It should go without saying, but always conduct yourself professionally and courteously, even toward colleagues you perceive as having little to contribute to your career development. Every musician you encounter will have something to offer and something you can learn from them; plus, you never know who might surprise you by sending a gig your way or putting in a good word with a contractor. Make an effort to meet as many colleagues in your market as possible, and be kind to all of them. Your reputation for being a friendly person will go a long way.
2. Carry Business Cards, Make Connections, and Follow Up
Always have business cards on hand. They should be tame but not boring, informative but not overwhelming, and provide the recipient with a unique way to remember their interaction with you. I choose to include my picture on my business cards. That way, somebody I meet on a gig need only glance at the card in order to remember who I am, even if the extent of our interaction is a handshake and a fifteen-second conversation after the show. These encounters form the basis for growing your professional network and give potential employers the opportunity to put a face to a name – you never want to appear unprepared.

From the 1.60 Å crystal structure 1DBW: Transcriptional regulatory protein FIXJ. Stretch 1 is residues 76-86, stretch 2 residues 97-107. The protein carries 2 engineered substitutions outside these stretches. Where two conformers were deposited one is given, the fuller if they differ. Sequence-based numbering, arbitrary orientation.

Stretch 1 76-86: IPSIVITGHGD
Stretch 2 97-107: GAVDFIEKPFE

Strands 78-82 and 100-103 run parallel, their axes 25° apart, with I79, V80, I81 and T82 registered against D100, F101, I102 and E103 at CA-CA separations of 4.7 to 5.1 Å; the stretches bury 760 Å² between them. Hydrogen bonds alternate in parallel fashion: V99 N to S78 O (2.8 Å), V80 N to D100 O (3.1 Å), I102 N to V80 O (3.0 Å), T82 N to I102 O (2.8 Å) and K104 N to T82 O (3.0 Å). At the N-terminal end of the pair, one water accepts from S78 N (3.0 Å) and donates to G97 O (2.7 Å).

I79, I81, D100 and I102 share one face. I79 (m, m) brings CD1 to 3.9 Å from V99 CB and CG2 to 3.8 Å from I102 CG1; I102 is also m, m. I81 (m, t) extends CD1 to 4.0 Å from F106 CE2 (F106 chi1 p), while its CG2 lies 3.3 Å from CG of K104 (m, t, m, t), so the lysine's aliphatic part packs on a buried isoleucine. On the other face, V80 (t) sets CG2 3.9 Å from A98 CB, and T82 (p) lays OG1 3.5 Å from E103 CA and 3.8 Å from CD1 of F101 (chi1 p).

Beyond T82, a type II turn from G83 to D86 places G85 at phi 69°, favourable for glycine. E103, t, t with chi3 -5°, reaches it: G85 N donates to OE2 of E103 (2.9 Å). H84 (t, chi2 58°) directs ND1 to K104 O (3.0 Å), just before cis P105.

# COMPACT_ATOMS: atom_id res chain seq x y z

On a related note, if you have a particularly good conversation with someone you meet on a gig, follow up with them by email. Even if it’s just to say that you enjoyed meeting and playing with them, a follow-up email is a nice gesture that will keep you on their radar.
3. Set Business Goals